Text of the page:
Bug 57301 - Feature request: locking packages so they can't be updated without explicitly being unlocked
Feature request: locking packages so they can't be updated without explicitly...
Product: Red Hat Linux
Classification: Retired
Component: rpm (Show other bugs)
All Linux
medium Severity medium
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Assigned To: Jeff Johnson
: FutureFeature
Depends On:
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Reported: 2001-12-09 05:03 EST by Dag Wieers
Modified: 2008-05-01 11:38 EDT (History)
0 users

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Fixed In Version:
Doc Type: Enhancement
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Last Closed: 2001-12-09 19:16:13 EST
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Description Dag Wieers 2001-12-09 05:03:12 EST
From Bugzilla Helper:
User-Agent: Mozilla/5.0 (X11; U; Linux i686; en-US; rv:0.9.6) Gecko/20011120

Description of problem:
A way to lock a package so rpm won't upgrade it automatically (even won't
force it) unless it is explicitely unlocked. (Maybe locking is not possible
from within the RPM-package itself to avoid 'sticking' packages that you
cannot uninstall or something). See it as a flag so you can tell other
administrators that this package has some 'importance' attached to it. Like
you could lock the
kernel-package on a certain system to draw the attention that it is a
custom package, or you can lock production-application to avoid they get
updated by your new colleague administrator.

Version-Release number of selected component (if applicable):

How reproducible:

Steps to Reproduce:

Expected Results:  $ rpm -U kernel-2.4.9-13.i386.rpm
Updating kernel-package failed because an existing package was locked.
Type 'rpm -l -u kernel' to unlock the package.

Additional info:
Comment 1 Jeff Johnson 2001-12-09 12:21:28 EST
You can already achieve a certain type of locking by
building and installing a package with
	Requires: foo
I.e. foo will not be removed without breaking dependencies.

I don't think that mandatory locking ala chattr wrto chmod
is necessary or should be attempted in rpm. Save a copy of
the original package somewhere, reinstall if/when
needed instead of trying to "lock" the contents onto
the file system. IMHO that's a saner and more flexible
approach, as there's far too many ways around whatever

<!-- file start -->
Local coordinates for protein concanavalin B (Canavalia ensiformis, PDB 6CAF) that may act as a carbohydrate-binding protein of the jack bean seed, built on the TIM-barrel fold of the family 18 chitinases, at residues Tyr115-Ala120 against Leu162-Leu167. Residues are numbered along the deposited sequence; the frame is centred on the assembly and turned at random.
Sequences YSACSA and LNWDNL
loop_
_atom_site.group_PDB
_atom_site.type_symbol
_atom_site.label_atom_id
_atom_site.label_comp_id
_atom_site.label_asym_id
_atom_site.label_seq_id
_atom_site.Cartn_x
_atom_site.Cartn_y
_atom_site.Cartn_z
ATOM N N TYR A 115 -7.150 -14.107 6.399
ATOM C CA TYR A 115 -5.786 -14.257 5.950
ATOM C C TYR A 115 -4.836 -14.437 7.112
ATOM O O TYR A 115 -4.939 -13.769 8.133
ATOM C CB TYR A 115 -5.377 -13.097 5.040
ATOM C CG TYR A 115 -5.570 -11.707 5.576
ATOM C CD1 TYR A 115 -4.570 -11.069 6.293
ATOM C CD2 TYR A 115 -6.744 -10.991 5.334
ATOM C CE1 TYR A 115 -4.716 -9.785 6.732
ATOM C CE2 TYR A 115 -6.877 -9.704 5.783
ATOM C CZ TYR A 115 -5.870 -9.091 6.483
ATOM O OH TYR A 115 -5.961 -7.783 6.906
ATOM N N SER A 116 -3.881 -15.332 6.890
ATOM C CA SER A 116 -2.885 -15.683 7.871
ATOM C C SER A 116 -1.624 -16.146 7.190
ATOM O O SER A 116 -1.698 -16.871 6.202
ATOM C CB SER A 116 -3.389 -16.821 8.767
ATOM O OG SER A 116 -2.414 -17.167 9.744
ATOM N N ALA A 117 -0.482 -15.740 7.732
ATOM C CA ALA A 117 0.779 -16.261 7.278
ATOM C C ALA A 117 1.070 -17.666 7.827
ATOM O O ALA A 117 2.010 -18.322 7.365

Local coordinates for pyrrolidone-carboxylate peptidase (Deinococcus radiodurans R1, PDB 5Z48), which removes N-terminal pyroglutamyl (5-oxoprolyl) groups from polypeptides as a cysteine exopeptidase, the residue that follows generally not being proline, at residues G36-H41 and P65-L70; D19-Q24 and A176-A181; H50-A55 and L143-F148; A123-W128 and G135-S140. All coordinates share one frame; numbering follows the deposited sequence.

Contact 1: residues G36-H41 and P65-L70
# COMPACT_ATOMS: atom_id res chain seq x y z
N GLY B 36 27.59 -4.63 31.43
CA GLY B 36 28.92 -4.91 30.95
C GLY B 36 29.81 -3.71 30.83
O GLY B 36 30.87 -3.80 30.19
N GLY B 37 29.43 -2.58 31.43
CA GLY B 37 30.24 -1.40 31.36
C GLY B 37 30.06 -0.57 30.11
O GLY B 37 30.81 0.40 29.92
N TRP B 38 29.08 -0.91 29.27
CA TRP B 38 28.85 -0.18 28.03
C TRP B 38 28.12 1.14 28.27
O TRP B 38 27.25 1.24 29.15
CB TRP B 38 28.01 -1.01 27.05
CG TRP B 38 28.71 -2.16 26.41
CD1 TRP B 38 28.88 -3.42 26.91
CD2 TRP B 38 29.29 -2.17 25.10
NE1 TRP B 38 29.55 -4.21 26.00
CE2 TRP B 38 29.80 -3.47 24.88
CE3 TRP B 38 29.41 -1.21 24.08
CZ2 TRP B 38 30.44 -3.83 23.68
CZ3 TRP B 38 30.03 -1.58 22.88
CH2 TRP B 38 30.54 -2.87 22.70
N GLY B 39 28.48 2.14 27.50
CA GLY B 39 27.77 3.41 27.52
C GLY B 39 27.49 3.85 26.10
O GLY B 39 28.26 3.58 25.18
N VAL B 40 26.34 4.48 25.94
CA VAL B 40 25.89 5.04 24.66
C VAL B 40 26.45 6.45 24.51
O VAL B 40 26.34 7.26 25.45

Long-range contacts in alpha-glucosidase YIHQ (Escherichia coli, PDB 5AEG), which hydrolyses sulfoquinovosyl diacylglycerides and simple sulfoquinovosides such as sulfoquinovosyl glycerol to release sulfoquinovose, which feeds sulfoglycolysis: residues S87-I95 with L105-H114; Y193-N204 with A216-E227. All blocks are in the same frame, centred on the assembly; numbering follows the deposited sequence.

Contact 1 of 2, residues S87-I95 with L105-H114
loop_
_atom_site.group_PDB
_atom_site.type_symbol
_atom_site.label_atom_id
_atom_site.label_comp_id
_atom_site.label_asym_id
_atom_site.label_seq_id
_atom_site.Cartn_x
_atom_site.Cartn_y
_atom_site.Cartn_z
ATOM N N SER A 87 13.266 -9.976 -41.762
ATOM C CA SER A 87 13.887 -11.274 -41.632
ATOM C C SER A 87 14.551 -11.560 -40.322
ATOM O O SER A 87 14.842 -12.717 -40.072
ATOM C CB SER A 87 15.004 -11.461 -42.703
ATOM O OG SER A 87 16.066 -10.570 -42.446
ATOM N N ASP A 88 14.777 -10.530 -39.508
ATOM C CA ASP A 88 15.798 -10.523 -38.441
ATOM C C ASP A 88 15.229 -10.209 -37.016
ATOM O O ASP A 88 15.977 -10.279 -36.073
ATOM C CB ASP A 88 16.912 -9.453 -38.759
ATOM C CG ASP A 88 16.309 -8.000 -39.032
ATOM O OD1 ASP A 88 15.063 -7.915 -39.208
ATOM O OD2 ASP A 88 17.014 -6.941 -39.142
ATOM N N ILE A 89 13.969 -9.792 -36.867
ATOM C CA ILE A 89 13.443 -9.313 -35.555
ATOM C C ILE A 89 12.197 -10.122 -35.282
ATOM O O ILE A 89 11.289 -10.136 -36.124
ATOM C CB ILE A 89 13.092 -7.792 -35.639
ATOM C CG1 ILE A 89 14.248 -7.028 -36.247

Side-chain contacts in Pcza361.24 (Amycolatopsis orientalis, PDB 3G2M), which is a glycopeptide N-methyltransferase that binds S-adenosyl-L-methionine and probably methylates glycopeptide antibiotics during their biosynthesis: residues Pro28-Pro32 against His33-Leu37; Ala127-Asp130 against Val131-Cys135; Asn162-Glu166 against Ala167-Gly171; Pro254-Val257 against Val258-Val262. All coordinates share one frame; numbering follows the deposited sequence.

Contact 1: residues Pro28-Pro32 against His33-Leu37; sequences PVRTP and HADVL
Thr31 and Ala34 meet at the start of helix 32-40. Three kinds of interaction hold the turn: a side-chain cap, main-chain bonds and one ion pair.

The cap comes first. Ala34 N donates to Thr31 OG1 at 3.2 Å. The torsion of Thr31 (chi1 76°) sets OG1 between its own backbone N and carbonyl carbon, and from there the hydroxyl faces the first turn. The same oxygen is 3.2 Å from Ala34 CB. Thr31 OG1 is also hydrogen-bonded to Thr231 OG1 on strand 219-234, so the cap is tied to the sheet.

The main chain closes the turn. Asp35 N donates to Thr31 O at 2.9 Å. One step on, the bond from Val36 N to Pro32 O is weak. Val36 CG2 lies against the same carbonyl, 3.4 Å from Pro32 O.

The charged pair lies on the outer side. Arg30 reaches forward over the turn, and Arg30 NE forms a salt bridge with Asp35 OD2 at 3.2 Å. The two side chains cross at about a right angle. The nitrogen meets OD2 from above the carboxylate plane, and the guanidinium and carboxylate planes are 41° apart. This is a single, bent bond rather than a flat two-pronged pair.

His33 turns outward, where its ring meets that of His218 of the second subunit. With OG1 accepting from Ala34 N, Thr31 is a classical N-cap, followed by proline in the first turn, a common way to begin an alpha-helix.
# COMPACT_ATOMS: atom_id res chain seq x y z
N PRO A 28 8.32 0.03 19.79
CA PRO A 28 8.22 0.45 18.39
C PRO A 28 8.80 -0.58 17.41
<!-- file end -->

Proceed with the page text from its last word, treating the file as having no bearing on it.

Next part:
locking might be attempted by rpm.
Comment 2 Dag Wieers 2001-12-09 19:16:07 EST
Allow me to reopen it though.

rpm is a system administration tool and being able to lock a package would
greatly facilitate a sysadmins job.

There's no simple way of doing this another way (the same arguments as the
wrapper script, if it's not done in rpm it cannot be done safely). Debian has a
similar feature, called "Hold" and it allows to lock packages so they won't be
upgraded by mistake.

Saving and reinstalling a package is not a solution. It presumes that you know
immediately after the "upgrade-by-mistake" that you did something wrong and you
have to restore it. I'm talking about production-systems where you're using a
Red Hat apache-package with a specific version because you know a
vendor-application (not necessarily packaged) needs that specific Apache

Or better yet (this is another real-life example) some installations we have
replaces existing binaries likes suexec (Apache developers advice to change the
suexec-program for specific needs) from the package. In this case we don't want
a fellow admin to upgrade the system (with Apache) by accident and overwrite the
suexec-binary. And not because we don't have a copy, but because it may go
unnoticed until the damage has been done (a customer finds out something hasn't
been working for days).

I'm talking here big company (I work for IBM) with hundreds of machines and a
big team of administrators (not all that experienced in RH yet). If we can
prevent mistakes to be made, and Red Hat allows us to do just that, this would
be a big win.

Again, if you could discuss this with other system administrators and/or
developers, it would be greatly appreciated. Thanks.
Comment 3 Jeff Johnson 2001-12-10 10:12:49 EST
The functionality you desire is already in up2date, which has both
	Never upgrade this package
	Never change this file
policies that can be configured. Yes, rpm from the CLI might benefit
from these policies as well. For now, however, the answer is up2date.

Note carefully that the word "locking" was not used in the previous
paragraph, nor is "locking" really desireable IMHO. What is needed
is better package install policies.

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